jjb commented Nov 25, 2013


i just experimented with my idea 2 and got it working, but encountered a problem. after asking the downstream Rack::Static to serve the file, the .js.gz file is delivered with content type application/x-gzip and no encoding.

jjb commented Nov 29, 2013

@jbaudanza behold, the evolution and manifestation of all the points I was previously clumsily making, in code form! jbaudanza/action_dispatch-gz_static#3

@spastorino spastorino modified the milestone: Rack 2.0, Rack 1.6 Nov 27, 2014


vipulnsward commented Oct 15, 2015

Looks like this got lost. Anything needed to get this past the line?

@vipulnsward This functionality now exists in Rails, which is probably where it belongs. Is there any interest in having this in Rack? I was waiting for feedback from a maintainer before doing any more work on it.


vipulnsward commented Oct 15, 2015

@jbaudanza maybe I missed this, where in Rails?


vipulnsward commented Oct 15, 2015

Ah, got it. Thanks.


schneems commented Oct 15, 2015

I added it here rails/rails#16466

gumatias commented Jun 4, 2016

Are there still any interest in merging this PR? It's been open for over 3 years and no activity for the past 8 months.

jjb commented Jun 4, 2016

I have no significant interest, because it's now in rails 4.2+ (if i'm reading rails/rails@90006ac correctly). @jbaudanza, what do you think?

In general it does seems appropriate for this functionality to live in Rack instead of Rails, but I'm saying that without first examining if there is anything special about the Rails implementation and/or what the history is of other Rails middleware being developed independent of Rack or rack-contrib.


schneems commented Jun 4, 2016

I wrote the Rails implementation, mostly cribbed from a few other implementations such as this one. I'm torn, I would love to move that behavior to Rack so other frameworks can get the benefit.

I see one downside of making it a default and one complicating factor. The downside is that there is a perf cost for the extra file lookup in the Rails case we can safely assume that you'll have gzipped files since we also generate gzipped files via asset pipeline. That's an assumption we can't make with all other frameworks. The complicating factor is that different people may desire custom functionality for example they may want to support browsers that support brotli in addition to those that support gzip. I'm guessing in the future there will be even more file formats and potentially even more logic that we want to support.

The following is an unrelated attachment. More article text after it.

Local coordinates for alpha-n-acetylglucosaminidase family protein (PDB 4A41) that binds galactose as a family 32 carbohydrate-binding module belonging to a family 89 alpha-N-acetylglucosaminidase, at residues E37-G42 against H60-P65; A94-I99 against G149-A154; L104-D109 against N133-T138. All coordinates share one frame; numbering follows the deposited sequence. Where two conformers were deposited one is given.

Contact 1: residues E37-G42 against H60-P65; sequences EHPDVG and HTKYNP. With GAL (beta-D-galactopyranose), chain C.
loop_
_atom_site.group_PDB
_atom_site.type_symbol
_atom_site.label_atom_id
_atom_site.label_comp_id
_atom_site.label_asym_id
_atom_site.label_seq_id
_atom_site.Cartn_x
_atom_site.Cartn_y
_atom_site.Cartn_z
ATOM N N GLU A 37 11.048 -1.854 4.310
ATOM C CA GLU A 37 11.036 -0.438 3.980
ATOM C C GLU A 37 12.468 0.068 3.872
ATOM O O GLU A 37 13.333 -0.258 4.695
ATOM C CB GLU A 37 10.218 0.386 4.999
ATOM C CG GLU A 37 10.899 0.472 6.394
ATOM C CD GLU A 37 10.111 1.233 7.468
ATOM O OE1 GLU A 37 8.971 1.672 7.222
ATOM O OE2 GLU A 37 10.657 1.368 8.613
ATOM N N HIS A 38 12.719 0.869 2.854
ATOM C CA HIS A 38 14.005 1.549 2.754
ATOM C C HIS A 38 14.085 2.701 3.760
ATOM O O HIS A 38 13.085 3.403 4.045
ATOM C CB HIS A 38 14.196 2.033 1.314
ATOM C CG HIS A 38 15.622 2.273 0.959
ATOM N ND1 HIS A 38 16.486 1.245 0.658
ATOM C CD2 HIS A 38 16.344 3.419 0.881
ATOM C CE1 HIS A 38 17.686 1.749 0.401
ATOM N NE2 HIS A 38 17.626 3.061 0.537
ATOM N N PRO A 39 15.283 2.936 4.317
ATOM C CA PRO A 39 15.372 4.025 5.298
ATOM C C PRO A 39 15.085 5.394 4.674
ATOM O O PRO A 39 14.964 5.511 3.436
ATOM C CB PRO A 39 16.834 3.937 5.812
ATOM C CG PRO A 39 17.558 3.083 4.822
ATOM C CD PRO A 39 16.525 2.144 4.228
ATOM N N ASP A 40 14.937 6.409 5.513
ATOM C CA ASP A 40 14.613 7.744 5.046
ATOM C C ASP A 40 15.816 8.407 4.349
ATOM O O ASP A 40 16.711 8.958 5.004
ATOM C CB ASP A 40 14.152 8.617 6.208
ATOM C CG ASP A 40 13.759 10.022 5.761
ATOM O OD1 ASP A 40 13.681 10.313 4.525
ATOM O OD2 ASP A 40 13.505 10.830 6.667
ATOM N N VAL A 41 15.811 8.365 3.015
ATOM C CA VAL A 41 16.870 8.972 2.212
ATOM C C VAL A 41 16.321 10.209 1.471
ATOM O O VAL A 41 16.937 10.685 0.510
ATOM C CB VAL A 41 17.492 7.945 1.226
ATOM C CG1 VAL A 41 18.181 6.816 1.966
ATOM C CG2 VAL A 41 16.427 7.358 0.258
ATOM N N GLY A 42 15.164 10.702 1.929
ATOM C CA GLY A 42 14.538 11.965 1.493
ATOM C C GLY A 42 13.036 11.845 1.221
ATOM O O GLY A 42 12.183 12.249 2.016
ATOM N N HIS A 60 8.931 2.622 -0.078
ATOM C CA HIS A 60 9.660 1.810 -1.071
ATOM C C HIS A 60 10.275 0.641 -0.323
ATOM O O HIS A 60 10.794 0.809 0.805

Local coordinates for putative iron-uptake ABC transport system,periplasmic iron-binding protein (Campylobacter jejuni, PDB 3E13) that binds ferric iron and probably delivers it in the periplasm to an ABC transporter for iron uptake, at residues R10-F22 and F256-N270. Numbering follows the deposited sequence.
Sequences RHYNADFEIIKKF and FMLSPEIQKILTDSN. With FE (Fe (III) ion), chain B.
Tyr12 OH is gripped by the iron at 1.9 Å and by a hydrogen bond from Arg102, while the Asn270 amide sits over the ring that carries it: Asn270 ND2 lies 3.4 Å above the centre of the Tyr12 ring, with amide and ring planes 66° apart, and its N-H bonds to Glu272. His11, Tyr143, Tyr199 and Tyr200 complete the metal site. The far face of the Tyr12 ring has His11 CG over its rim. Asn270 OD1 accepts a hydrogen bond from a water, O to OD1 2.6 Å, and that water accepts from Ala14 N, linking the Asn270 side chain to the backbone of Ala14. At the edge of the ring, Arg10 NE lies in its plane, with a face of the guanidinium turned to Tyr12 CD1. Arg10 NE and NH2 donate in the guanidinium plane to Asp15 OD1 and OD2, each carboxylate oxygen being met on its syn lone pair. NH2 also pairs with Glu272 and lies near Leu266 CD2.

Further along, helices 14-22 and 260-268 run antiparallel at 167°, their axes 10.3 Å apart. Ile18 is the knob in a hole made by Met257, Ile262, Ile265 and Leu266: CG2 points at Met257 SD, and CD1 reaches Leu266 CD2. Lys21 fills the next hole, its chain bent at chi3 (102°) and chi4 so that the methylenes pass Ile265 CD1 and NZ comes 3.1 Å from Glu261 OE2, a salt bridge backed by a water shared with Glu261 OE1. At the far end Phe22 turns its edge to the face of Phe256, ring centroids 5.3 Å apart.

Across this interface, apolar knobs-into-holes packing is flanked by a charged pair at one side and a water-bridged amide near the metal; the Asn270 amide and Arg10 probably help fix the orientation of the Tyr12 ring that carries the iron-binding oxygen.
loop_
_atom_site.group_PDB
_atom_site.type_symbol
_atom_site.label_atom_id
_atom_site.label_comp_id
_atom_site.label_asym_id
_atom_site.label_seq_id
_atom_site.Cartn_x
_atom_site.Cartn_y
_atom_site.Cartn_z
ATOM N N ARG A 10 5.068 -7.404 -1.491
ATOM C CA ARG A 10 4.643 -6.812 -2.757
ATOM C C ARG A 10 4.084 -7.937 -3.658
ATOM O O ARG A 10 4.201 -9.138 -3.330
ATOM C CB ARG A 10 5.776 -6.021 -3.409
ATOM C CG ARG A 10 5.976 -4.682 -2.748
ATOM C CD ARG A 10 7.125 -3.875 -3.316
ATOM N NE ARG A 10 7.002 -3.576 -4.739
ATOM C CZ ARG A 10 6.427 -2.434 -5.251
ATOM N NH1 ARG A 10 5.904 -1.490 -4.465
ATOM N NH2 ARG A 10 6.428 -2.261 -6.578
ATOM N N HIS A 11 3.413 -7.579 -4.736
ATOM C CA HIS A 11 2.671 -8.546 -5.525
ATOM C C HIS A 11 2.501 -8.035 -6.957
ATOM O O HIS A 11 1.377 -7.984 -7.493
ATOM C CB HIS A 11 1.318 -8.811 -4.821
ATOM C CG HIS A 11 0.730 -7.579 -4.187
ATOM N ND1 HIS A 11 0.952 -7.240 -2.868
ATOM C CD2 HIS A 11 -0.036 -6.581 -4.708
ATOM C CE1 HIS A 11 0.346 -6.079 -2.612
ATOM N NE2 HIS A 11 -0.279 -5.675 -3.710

jjb commented Jun 4, 2016

It could be a standalone middleware or a configurable feature on Rack::File.

multiple file types would perhaps be easy to support with a simple mime type / extension mapping

probably the more important question is why does Rails maintain ActionDispatch::Static instead of using Rack::File. Seems like it would be a noble goal to either

  1. use it and contribute changes to it
  2. subclass it
  3. use it alongside another complementary middleware

(that's a big topic and i'm not proposing we dive into that here, but i'm just noting it's probably a more useful discussion to have than the one about this particular PR/functionality).


schneems commented Jun 5, 2016

why does Rails maintain ActionDispatch::Static instead of using Rack::File

ActionDispatch::Static does use Rack::File however Rails supports things that Rack::File doesn't. The biggest thing that comes to mind is the html index rendering support. For example if you go to http://localhost:3000/home then it will render public/home.html if it exists or public/home/index.html if that exists.

jjb commented Jun 5, 2016

ActionDispatch::Static does use Rack::File

o rite 😊


raggi commented Jun 5, 2016

I thought that was added to file a while back, or maybe that was dir?
On Jun 4, 2016 6:48 PM, "John Bachir" notifications@github.com wrote:

ActionDispatch::Static does use Rack::File

o rite 😊

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raggi commented Jun 5, 2016

The bigger problem trying to merge rails static and racks file here is that rails makes certain design assumptions that turn up in many places. This isn't just limited to gzip serving, it's also encoding decisions (rails can assert utf-8 defaults, but rack does not limit itself this way). The rails gzip serving is actually limited to specific content types, which is not the approach one would take for a generic pre-computed-gzip serving implementation (such as the one in nginx). These concerns are subtle, and a glance at the code won't make them obvious, but they're distinct differences in implementation goals that end up as bugs, most frequently for non-US users.